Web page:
SUFFIELD, Conn. (AP) — Local resident Noelle Albert still vividly remembers a particularly long — and in her mind, torturous — 40-mile family bike ride when she was 10.
She cried and protested, and in typical childhood exaggeration, at the end of the day vowed that she would never again ride a bicycle.
But Albert, now 19, hasn’t stuck to that vow. Instead, she is preparing to embark in May on the longest bike ride and greatest adventure of her life.
Beginning on May 10 in Jacksonville Beach, Florida, Albert plans to ride 4,084 miles over the course of almost three months en route to Santa Cruz, California.
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The route will take her and 31 other riders through the varying terrain of 10 states, from the Gulf Coast of Louisiana and Mississippi to the lonely desert roads of Nevada.
They’ll ride wearing the uniform of Bike & Build, a Philadelphia-based nonprofit group that organizes service-oriented cycling trips to raise money and awareness for affordable housing and to empower young adults to engage in a lifetime of charity work.
To that end, Albert and her fellow riders will spend 14 days of the trip working with organizations including Habitat for Humanity, Rebuilding Together, and Youth Build to aid in the construction of affordable housing.
By day, Albert will ride anywhere from 30 to 110 miles to reach the night’s destination. Each night, after a shared meal, she’ll sleep wherever the group has ended up that day, whether it be a school, a community center, or a church basement.
In exchange for a place to sleep and eat, the riders will give presentations on the importance of service work and, as Albert puts it, having a happy, healthy home.
In the meantime, Albert will ride. It’s just as simple as it sounds and it’s something she’s looking forward to. She can’t wait for the days when the only thoughts on her mind will be the next turn of the pedals, the next mile ahead.
While on training rides over the past month, Albert has gotten a sweet taste of the relief such a single-minded existence can bring. She’s experienced moments of happiness when the worries of school and work fall away, but because she’s still here they always re-assert themselves.
Albert likes to be organized. She likes to have plans. So when she takes to the road in May with only a duffel bag and a backpack, the open-ended nature of the days may take some adjustment. But Albert sees it as an opportunity to learn to be OK with uncertainty.
The trip was described to Albert as a life-changing experience, and that’s what she’s expecting. Albert was young when an older cousin first told her about the ride, but the idea never left her mind. She’s since spent countless hours scrolling through the organization’s website and dreaming of her own chance.
So despite knowing that signing up would only add more responsibilities to her already busy life, Albert waved off suggestions to wait to complete the ride until after finishing college.
Albert knew that once she graduates from the University of Connecticut in two years — she’s in the Honors Program studying nursing with a minor in anthropology — her responsibilities will only increase. And like any true adventurer, when faced with the opportunity Albert decided that there is no time like the present.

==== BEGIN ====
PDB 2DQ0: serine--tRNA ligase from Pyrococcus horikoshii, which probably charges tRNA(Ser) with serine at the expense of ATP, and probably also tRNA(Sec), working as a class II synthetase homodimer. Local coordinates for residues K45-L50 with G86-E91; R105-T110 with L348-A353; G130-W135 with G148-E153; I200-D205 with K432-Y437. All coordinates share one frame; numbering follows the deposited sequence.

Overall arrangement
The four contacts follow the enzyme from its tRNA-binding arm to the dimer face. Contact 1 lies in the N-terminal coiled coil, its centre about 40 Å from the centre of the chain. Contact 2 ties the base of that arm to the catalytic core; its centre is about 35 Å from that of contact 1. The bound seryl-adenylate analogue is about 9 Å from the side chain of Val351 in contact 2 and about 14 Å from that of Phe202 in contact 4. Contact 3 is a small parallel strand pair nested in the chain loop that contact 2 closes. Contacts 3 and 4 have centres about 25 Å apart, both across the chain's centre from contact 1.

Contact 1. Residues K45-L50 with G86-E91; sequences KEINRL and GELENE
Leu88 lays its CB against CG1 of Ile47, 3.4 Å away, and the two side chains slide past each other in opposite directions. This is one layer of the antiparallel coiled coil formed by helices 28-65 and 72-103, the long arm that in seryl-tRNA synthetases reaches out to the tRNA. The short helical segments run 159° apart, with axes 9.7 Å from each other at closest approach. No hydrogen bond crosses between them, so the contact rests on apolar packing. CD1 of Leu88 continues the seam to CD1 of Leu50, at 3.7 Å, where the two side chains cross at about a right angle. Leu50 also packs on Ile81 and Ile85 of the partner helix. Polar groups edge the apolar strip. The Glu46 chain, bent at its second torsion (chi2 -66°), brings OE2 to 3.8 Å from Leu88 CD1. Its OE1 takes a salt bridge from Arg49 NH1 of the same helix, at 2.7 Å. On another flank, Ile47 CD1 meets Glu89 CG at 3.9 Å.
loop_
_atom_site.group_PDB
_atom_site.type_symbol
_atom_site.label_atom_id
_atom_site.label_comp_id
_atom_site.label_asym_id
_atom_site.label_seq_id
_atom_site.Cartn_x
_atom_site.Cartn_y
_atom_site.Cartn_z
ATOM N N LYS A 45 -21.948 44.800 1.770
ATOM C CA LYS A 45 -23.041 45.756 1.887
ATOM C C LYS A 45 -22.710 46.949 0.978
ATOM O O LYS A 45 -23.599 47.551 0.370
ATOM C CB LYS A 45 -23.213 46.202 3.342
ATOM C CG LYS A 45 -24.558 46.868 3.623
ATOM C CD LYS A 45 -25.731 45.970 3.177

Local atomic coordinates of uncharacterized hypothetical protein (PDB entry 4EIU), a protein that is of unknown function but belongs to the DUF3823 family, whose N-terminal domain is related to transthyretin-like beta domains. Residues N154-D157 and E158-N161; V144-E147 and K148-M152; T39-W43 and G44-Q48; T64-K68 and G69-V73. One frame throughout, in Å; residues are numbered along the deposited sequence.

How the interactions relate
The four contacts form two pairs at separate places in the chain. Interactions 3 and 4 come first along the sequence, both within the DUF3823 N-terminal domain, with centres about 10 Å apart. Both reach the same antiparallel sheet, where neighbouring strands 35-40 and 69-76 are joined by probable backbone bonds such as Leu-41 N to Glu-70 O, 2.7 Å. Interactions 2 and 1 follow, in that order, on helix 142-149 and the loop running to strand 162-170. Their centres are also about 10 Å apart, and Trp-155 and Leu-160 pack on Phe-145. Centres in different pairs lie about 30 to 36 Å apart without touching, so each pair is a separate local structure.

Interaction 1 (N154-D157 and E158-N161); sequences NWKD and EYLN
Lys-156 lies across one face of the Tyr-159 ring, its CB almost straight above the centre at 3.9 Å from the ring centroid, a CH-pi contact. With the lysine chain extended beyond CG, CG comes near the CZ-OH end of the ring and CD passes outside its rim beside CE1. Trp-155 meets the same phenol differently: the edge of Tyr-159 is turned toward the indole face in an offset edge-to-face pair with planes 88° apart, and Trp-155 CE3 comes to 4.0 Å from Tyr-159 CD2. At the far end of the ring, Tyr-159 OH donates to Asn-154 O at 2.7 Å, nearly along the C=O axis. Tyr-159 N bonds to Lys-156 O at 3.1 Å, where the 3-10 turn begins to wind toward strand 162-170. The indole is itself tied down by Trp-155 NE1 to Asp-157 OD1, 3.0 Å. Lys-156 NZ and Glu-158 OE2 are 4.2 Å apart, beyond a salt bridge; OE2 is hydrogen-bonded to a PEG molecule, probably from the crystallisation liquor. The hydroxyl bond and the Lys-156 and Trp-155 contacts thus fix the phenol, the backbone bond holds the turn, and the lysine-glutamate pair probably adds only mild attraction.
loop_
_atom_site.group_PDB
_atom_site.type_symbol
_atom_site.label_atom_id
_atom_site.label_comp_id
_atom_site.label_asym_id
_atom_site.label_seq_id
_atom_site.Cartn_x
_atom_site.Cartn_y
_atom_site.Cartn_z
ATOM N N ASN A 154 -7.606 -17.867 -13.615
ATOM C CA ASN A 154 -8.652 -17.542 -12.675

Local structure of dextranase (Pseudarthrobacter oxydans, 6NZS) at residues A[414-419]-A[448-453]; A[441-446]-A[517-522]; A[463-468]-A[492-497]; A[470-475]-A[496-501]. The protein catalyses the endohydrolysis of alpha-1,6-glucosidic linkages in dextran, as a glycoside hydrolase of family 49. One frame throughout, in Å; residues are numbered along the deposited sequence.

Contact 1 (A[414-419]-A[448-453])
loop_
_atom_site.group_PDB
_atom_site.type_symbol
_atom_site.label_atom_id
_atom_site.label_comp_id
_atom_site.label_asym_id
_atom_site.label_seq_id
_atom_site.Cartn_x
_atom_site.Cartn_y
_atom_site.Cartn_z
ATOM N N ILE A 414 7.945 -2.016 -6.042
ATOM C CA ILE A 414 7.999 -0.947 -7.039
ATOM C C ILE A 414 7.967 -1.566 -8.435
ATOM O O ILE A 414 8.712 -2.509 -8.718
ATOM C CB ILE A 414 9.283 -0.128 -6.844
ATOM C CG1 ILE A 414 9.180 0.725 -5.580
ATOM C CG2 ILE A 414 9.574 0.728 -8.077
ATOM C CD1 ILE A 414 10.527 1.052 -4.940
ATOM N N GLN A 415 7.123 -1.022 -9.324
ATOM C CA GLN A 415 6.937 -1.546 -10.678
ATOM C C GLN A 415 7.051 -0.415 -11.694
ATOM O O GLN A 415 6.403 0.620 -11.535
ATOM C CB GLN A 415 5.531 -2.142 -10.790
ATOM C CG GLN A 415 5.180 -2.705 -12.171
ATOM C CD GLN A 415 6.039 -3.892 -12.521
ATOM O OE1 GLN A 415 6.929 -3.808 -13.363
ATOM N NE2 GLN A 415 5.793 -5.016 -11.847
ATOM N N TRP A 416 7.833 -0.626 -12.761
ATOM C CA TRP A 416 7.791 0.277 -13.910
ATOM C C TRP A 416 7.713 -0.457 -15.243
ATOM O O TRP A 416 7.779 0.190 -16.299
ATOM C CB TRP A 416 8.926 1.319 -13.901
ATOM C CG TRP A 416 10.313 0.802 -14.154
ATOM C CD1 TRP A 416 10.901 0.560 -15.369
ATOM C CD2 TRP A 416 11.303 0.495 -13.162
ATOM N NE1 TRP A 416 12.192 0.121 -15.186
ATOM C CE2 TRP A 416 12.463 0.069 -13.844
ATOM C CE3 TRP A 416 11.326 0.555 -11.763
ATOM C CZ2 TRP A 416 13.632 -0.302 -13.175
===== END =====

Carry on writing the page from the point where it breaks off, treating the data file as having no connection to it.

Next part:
She applied to the Bike & Build program in December, and within a month learned she’d been accepted. Then the hard work started — raising $5,000 and riding 500 training miles.
Raising such a large sum of money worried Albert the most, but the training has been more difficult. Besides attending classes at UConn and working at the university’s Outdoor Adventure Center, Albert also trains other honors students who work with freshmen on adjusting to life in college. That’s left her struggling to find the hours required each day to complete rides of 20 or more miles.
Raising the money, on the other hand, has been a great success. Albert has been amazed by the generosity of family, friends, and strangers, who together have now donated more than $5,600 to her effort.
Albert has since raised her goal to $6,000 and is still collecting.
Some of the money will be used to purchase Albert’s bicycle, which she will be able to keep after the ride. Another portion will be used to pay for the van that will follow the riders and carry supplies, their bags, and equipment for bicycle repairs.
A majority of the money from each rider is combined into a grant. At the end of the trip the grant will be awarded to an affordable housing organization of the riders’ choice. In that way, the riders can have an impact on the building of affordable housing beyond the towns along their route.
Albert’s desire to help others isn’t a new one. When she was young, her family made a tradition of volunteering with their church. The minimum age was 14, though, so every year until she was old enough she’d have to stay home. It always drove Albert crazy.
It was around that same time that Albert realized she wanted to be a nurse. Like biking, it was once something she swore she’d never do; she wanted to be unique and take a different path than her parents, who work in the medical field.
Then a surprise surgery and hospital stay at the age of 13 brought Albert in contact with nurses who made her feel happy and important during a stressful situation. She knew from then on that she wanted to do the same for other people.
In the simplest terms, Albert wants people to feel loved, just as she does. She’s aware of the privileges that have allowed her to thrive and wants to use them to help others.
Albert believes strongly in the importance of a home — not just a building with four walls and a ceiling — but a place where one can be comfortable, feel loved, and know that they belong.
Information from: Journal Inquirer, http://www.journalinquirer.com